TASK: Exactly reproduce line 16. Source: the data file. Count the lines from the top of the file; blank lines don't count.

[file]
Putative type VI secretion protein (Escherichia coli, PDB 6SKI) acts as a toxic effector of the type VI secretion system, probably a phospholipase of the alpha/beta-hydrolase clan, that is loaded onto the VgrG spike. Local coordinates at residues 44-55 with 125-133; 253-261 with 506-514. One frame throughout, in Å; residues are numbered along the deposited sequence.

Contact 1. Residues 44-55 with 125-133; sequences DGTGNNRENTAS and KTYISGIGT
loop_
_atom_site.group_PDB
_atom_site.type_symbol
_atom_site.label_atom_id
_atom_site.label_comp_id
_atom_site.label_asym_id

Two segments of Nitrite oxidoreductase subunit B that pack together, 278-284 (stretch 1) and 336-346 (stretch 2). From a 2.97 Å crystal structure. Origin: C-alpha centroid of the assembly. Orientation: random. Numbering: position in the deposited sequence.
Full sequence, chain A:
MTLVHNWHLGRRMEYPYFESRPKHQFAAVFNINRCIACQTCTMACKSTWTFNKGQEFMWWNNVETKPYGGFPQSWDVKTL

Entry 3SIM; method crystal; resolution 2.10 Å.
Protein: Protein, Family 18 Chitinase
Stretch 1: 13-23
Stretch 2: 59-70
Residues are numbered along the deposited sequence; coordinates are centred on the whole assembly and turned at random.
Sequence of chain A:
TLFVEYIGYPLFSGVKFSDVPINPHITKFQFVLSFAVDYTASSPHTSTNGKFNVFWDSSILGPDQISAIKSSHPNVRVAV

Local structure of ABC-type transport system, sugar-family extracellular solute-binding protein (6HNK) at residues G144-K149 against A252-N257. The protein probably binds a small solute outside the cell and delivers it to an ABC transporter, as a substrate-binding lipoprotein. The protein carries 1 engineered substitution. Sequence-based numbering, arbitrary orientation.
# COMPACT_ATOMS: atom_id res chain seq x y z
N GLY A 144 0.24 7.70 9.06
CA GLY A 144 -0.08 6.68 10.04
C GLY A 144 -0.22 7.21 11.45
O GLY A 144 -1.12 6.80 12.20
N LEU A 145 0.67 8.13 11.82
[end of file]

Residues are numbered along the deposited sequence; coordinates are centred on the whole assembly and turned at random.